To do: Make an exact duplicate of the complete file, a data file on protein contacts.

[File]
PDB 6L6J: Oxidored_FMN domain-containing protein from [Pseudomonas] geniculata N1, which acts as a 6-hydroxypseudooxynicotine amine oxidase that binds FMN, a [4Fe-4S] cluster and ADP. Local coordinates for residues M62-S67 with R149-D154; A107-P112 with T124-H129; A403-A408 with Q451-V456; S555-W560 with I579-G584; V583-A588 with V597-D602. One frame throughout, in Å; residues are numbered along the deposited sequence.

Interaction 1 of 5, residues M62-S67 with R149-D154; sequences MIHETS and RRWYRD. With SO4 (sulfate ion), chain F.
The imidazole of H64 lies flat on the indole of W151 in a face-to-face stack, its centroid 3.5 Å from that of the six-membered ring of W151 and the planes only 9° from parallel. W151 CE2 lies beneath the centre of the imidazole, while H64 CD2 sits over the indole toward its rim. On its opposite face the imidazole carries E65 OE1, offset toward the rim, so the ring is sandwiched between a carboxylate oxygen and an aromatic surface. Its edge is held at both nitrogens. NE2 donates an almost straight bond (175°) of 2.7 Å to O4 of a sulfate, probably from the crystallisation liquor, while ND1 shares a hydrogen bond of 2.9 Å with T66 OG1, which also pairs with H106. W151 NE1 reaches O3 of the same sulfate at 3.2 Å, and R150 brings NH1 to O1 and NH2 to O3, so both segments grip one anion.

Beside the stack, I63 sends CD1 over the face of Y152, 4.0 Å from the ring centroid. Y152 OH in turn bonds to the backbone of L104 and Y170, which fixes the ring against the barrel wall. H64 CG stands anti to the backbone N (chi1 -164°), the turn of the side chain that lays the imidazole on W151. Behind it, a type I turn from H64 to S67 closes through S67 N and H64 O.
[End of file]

PDB 6L6J: Oxidored_FMN domain-containing protein from [Pseudomonas] geniculata N1, which acts as a 6-hydroxypseudooxynicotine amine oxidase that binds FMN, a [4Fe-4S] cluster and ADP. Local coordinates for residues M62-S67 with R149-D154; A107-P112 with T124-H129; A403-A408 with Q451-V456; S555-W560 with I579-G584; V583-A588 with V597-D602. One frame throughout, in Å; residues are numbered along the deposited sequence.

Interaction 1 of 5, residues M62-S67 with R149-D154; sequences MIHETS and RRWYRD. With SO4 (sulfate ion), chain F.
The imidazole of H64 lies flat on the indole of W151 in a face-to-face stack, its centroid 3.5 Å from that of the six-membered ring of W151 and the planes only 9° from parallel. W151 CE2 lies beneath the centre of the imidazole, while H64 CD2 sits over the indole toward its rim. On its opposite face the imidazole carries E65 OE1, offset toward the rim, so the ring is sandwiched between a carboxylate oxygen and an aromatic surface. Its edge is held at both nitrogens. NE2 donates an almost straight bond (175°) of 2.7 Å to O4 of a sulfate, probably from the crystallisation liquor, while ND1 shares a hydrogen bond of 2.9 Å with T66 OG1, which also pairs with H106. W151 NE1 reaches O3 of the same sulfate at 3.2 Å, and R150 brings NH1 to O1 and NH2 to O3, so both segments grip one anion.

Beside the stack, I63 sends CD1 over the face of Y152, 4.0 Å from the ring centroid. Y152 OH in turn bonds to the backbone of L104 and Y170, which fixes the ring against the barrel wall. H64 CG stands anti to the backbone N (chi1 -164°), the turn of the side chain that lays the imidazole on W151. Behind it, a type I turn from H64 to S67 closes through S67 N and H64 O.